In Europe, the particularly weak manufacturing PMI outcomes of last Friday were not followed by sharp falls in other business surveys (the IFO up slightly; while EC business climate was down a touch) but remain a concern. While overall, that did not elicit a further dovish shift from President Draghi this week, he did discuss potentially acting to mitigate negative policy rates’ impact on bank profitability “if necessary”. Reports of internal discussions regarding the potential introduction of a tiered deposit rate on excess reserves supported the idea of a reduced burden for the sector, and more generally, the potential for negative rates to be maintained even longer. However, ECB Chief Economist Praet subsequently noted that this would only occur if a solid monetary–policy case developed, and there were mixed reactions among the other Governing Council members.

Finally in the UK, in the lead–up to Parliament taking control of the Brexit debate and tabling a series of ‘indicative votes’ on alternative proposals, PM May announced to MPs that she would resign if her withdrawal deal is passed. The indicative votes ended up being another political move with nil benefit, with all the proposals brought before Parliament voted down. Part of PM May’s deal (the withdrawal treaty) is reportedly still set to be voted down for a third time this Friday despite PM May’s offer to resign.

Chart of the week: Australian credit growth

Credit growth has moderated to a slow pace led by the housing downturn.

The softness in credit evident at the turn of the year has continued into 2019. Credit grew by 0.24% in December, rose by 0.22% in January and then increased by 0.26% in February.

Annual growth edged lower to 4.2% – the lowest nominal growth rate in the series history dating back to 1976.

New Zealand: week ahead & data wrap

A new era

It was a pivotal week for the Reserve Bank of New Zealand, which delivered a surprising shift in its monetary policy stance. Our current forecast is for the Official Cash rate to remain on hold over the next few years, but the risks of a rate cut at upcoming reviews, including the next Monetary Policy Statement in May, are very much live. From hereon those decisions will be made by a formal committee, with external and internal members.

This week’s OCR review broke decisively from the RBNZ’s previous statements, which had noted that the next move could be either up or down. The RBNZ now believes that the balance of risks to the economic outlook “has shifted to the downside,” and that “the more likely direction of the next OCR move is down.”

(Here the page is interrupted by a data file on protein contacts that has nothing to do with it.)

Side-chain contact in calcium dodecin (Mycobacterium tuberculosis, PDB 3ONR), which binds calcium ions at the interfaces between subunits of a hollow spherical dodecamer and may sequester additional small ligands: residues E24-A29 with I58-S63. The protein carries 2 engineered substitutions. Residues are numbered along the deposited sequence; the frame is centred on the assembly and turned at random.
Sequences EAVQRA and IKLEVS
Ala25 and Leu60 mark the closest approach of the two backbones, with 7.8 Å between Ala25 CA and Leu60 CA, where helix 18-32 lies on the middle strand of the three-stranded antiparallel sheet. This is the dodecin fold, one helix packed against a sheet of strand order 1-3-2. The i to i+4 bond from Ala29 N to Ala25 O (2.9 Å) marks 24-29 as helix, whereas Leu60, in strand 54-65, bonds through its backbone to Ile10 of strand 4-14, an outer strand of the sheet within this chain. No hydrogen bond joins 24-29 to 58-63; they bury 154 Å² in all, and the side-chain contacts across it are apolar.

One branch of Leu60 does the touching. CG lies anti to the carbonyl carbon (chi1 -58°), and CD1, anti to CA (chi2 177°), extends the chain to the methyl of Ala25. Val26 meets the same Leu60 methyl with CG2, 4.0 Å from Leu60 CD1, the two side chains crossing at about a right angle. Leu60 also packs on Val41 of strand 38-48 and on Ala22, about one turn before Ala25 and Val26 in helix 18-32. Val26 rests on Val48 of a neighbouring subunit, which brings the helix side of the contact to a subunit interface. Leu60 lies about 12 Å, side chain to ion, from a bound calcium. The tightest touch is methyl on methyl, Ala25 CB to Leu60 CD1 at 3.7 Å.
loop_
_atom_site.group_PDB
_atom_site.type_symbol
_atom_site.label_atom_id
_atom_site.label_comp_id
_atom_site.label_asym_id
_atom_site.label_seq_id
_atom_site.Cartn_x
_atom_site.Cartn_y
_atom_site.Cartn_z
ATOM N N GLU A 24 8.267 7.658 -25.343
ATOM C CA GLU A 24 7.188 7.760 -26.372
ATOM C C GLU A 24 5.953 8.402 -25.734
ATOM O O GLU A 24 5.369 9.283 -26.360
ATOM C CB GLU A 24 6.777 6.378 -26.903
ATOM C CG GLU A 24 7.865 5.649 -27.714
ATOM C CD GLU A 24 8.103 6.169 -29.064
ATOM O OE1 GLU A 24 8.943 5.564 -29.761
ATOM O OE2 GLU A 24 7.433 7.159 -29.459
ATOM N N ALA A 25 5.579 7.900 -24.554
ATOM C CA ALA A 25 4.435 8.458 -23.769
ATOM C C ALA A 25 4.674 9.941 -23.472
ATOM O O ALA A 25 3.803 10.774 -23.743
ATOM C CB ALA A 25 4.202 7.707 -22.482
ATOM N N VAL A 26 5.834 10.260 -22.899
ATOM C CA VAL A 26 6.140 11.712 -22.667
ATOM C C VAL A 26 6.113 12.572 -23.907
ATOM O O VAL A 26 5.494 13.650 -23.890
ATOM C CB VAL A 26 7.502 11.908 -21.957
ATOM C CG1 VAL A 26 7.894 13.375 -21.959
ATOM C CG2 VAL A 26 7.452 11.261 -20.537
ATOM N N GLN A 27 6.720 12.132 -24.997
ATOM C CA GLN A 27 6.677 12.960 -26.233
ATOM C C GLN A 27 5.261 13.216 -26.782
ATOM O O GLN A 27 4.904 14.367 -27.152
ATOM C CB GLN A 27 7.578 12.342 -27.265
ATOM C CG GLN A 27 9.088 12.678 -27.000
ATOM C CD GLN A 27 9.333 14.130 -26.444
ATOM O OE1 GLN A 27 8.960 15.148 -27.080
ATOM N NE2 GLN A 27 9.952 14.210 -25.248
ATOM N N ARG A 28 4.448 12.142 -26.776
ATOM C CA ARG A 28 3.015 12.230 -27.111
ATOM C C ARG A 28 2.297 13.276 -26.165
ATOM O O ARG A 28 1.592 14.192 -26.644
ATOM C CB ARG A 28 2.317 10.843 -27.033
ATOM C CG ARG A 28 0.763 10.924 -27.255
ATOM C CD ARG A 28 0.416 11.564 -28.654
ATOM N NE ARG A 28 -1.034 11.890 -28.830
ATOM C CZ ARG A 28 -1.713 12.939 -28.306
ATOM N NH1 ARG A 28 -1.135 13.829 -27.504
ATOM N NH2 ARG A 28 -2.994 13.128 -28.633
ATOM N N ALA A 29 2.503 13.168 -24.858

This change in stance surprised us as the economic situation hasn’t changed a lot since the last OCR review in February. Recent GDP data showed that the domestic economy has kept ticking over, with solid growth in consumer spending and construction. Global growth has softened, but not significantly, and the consequences for the New Zealand economy have not been obvious – in fact, our export commodity prices have been strengthening recently.

What has changed a lot since February, however, is market sentiment on interest rates. In the midst of some mixed economic data, overseas central banks have either shifted to more dovish monetary policy outlooks, or are expected to do so. The RBNZ was apparently concerned that if it didn’t join the flock, there could be an undesirable rise in the New Zealand dollar, which would suppress inflation and ultimately force the RBNZ to change its stance anyway.

The other surprising aspect of the RBNZ’s statement was the emphasis placed on softer domestic spending and weak business sentiment. We have long thought that the RBNZ was too optimistic on economic growth, and hence too bullish on the extent of a pickup in domestically–generated inflation. While the December quarter GDP result wasn’t significantly below the RBNZ’s forecast (0.6% vs 0.8%), it may have been the last straw that triggered a change in sentiment. Recent personnel changes within the RBNZ might have also been a factor in the sudden change of view.

The thinking in financial markets has now turned to whether the RBNZ will actually cut the OCR, and if so, when. We’re taking the RBNZ’s statement at face value: the risks have shifted to the downside. The RBNZ is leaving open the option of cutting the OCR if required, rather than signalling that a cut is imminent.

That said, it does mean that every upcoming OCR review, including the next Monetary Policy Statement in May, is ‘live’. Much will depend on the flow of data from both here and overseas in the coming weeks.